Renes Descartes - Explain how any one of the following philosophers exemplifies criticality and creativity CRITICALITY AND CREATIVITY BY RENE DESCARTES

Renes Descartes - Explain how any one of the following...

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Explain how any one of the following philosophers exemplifies criticality and creativityCRITICALITY AND CREATIVITY- BY RENE DESCARTESINTRODUCTIONBackgroundCriticality is the quality, state, or degree of being of the highest importance. Creativity on theother hand is the ability to transcend traditional ideas, rules, patterns, relationships, or the like,and to create meaningful new ideas, forms, methods, and interpretations. René Descartes (1596-1650) had profound effects on modern philosophy, so much so that he is often labelled the‘Father of Modern Philosophy’. This is no more evident than with his ruminations over the mindand the body as he sought to differentiate the two, seeking to prove their separate identity andphilosophy Meditations on First Philosophy.In his attempt to clarify criticality and creativity Rene Descartes used a Latin philosophicalpropositionCogito ergo sum usually translated into English as "I think, therefore I am". Thephrase originally appeared in French as je pense, donc je suisin his Discourse on the Method, soas to reach a wider audience than Latin would have allowed. It appeared in Latin in his laterPrinciples of Philosophy. As Descartes explained, "we cannot doubt of our existence while wedoubt … ." A fuller form, dubito, ergo cogito, ergo sum("I doubt, therefore I think, therefore Iam”), aptly captures Descartes’ intent. This proposition became a fundamental element ofWestern philosophy, as it purported to form a secure foundation for knowledge in the face ofradical doubt. While other knowledge could be a figment of imagination, deception, or mistake,Descartes asserted that the very act of doubting one's own existence served—at minimum—asproof of the reality of one's own mind; there must be a thinking entity—in this case the self—forthere to be a thought.Descartes argued that philosophy must be based on a clear, rational method of inquiry. In order toestablish a firm basis for this method, he subjected popularly-held assumptions concerning the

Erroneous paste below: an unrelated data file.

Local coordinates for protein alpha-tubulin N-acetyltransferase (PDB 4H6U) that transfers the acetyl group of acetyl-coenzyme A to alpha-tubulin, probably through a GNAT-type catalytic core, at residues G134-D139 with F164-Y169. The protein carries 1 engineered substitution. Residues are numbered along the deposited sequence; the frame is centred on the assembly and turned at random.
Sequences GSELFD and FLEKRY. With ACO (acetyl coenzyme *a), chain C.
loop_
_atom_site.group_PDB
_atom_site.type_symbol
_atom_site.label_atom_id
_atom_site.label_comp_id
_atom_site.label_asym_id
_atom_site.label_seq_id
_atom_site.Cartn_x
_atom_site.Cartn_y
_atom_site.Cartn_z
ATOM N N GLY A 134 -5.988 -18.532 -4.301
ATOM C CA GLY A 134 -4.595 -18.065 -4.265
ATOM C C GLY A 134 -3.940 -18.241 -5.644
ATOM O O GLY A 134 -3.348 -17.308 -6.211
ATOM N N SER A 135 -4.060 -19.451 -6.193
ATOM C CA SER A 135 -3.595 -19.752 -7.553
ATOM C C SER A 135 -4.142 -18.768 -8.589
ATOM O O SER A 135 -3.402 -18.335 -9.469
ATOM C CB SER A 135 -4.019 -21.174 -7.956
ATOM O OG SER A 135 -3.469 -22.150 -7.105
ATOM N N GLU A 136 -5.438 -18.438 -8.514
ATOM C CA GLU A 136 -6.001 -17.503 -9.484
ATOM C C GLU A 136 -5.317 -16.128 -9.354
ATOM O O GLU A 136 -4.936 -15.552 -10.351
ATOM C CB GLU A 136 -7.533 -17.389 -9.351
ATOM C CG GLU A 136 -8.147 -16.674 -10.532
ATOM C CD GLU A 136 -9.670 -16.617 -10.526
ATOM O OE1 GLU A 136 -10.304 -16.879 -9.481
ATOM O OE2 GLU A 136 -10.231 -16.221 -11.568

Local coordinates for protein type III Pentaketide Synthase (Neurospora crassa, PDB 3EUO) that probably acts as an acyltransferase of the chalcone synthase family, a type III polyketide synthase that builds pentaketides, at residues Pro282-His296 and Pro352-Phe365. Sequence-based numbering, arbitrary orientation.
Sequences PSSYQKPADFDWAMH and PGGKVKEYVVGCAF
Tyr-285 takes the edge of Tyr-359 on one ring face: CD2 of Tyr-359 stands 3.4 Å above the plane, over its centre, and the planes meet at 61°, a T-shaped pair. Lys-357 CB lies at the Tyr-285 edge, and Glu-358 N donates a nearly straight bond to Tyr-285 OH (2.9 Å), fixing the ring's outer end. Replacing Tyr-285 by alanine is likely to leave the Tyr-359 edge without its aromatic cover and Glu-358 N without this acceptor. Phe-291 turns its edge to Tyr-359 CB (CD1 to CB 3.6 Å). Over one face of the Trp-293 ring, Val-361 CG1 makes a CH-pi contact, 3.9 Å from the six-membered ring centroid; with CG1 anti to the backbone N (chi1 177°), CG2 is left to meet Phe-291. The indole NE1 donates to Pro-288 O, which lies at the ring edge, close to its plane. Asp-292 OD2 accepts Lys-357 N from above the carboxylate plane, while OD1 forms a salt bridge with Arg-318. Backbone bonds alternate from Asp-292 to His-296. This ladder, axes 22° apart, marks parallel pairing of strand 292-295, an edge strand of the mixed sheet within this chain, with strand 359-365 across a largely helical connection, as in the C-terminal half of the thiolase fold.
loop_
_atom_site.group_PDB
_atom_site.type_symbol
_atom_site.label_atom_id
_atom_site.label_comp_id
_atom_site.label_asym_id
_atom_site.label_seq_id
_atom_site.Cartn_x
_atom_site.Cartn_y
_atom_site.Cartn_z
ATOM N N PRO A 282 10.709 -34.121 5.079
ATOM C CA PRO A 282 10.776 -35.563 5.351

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nature of the self and the universe to a process of rigorous doubt. Descartes effectively reducedverifiable reality to the thinking self, though he eventually accepted the objective reality of theexternal world and the existence of God. Critics affirm that the most significant result ofDescartes' methodological skepticism was his radical separation of the thinking subject from thephysical world, which he viewed in purely scientific, mechanistic terms, suggesting the modernmetaphor of the world conceived as an intricate machine.In Meditations on First Philosophy, he raised problems of such radical skepticism aboutknowledge of the world, that he set the agenda for epistemology (study of origins of knowledge)for the next 300 years. The only thing we can be certain of, he suggested, is our own existence.
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